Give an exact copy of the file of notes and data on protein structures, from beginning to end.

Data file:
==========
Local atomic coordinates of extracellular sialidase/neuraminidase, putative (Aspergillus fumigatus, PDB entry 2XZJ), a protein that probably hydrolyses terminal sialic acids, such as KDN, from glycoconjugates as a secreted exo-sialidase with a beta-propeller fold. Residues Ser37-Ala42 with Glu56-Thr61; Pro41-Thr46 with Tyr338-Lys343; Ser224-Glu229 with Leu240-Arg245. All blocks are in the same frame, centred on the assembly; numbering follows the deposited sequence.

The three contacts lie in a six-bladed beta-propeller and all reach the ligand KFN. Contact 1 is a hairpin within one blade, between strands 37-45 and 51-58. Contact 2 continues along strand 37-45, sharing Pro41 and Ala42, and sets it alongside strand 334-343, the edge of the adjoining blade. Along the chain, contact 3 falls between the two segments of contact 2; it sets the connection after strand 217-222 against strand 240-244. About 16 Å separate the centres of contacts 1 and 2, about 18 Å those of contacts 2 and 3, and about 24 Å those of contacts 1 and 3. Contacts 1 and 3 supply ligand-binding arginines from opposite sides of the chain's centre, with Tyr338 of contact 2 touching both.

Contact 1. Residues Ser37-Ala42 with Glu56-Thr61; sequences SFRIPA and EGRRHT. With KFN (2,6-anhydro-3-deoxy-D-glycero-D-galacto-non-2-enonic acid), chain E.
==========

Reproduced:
Local atomic coordinates of extracellular sialidase/neuraminidase, putative (Aspergillus fumigatus, PDB entry 2XZJ), a protein that probably hydrolyses terminal sialic acids, such as KDN, from glycoconjugates as a secreted exo-sialidase with a beta-propeller fold. Residues Ser37-Ala42 with Glu56-Thr61; Pro41-Thr46 with Tyr338-Lys343; Ser224-Glu229 with Leu240-Arg245. All blocks are in the same frame, centred on the assembly; numbering follows the deposited sequence.

The three contacts lie in a six-bladed beta-propeller and all reach the ligand KFN. Contact 1 is a hairpin within one blade, between strands 37-45 and 51-58. Contact 2 continues along strand 37-45, sharing Pro41 and Ala42, and sets it alongside strand 334-343, the edge of the adjoining blade. Along the chain, contact 3 falls between the two segments of contact 2; it sets the connection after strand 217-222 against strand 240-244. About 16 Å separate the centres of contacts 1 and 2, about 18 Å those of contacts 2 and 3, and about 24 Å those of contacts 1 and 3. Contacts 1 and 3 supply ligand-binding arginines from opposite sides of the chain's centre, with Tyr338 of contact 2 touching both.

Contact 1. Residues Ser37-Ala42 with Glu56-Thr61; sequences SFRIPA and EGRRHT. With KFN (2,6-anhydro-3-deoxy-D-glycero-D-galacto-non-2-enonic acid), chain E.